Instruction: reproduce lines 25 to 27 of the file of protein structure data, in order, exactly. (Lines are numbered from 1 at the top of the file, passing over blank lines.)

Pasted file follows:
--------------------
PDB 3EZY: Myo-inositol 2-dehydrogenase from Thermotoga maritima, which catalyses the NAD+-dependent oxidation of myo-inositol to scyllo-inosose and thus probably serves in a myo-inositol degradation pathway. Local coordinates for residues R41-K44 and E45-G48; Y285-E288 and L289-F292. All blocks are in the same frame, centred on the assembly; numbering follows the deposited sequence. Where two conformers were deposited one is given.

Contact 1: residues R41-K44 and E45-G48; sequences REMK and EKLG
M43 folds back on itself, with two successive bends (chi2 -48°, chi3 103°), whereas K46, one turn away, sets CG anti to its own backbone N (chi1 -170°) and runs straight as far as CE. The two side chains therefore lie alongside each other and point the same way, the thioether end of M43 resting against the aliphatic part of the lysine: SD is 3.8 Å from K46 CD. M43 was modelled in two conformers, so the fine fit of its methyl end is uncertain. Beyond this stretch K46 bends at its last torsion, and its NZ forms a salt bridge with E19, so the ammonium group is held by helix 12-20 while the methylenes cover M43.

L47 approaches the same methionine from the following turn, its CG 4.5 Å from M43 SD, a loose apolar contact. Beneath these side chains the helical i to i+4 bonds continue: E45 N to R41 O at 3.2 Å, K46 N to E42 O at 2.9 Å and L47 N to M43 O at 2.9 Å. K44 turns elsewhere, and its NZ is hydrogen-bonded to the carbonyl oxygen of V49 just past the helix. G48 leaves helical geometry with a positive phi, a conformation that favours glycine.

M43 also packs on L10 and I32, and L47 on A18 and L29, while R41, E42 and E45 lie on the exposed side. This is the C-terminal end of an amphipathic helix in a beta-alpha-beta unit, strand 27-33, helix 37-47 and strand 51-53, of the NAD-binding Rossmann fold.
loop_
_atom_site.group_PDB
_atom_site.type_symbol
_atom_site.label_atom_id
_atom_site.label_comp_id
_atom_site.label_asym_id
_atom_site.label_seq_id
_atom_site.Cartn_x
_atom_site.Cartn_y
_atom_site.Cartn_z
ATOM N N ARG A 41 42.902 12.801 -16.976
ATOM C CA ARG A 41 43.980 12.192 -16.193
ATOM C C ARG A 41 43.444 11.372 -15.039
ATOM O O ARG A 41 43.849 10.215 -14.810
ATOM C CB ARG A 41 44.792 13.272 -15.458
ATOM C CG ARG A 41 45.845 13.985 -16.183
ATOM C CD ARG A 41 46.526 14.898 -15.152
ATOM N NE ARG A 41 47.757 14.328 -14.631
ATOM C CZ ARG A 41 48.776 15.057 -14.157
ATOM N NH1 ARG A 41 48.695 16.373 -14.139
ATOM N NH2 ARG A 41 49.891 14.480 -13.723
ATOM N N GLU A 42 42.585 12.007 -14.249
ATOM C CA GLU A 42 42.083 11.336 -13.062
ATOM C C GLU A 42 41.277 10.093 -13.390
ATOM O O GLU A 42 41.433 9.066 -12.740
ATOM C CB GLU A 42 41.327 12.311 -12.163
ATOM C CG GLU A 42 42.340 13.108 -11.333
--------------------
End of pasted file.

ATOM N NH1 ARG A 41 48.695 16.373 -14.139
ATOM N NH2 ARG A 41 49.891 14.480 -13.723
ATOM N N GLU A 42 42.585 12.007 -14.249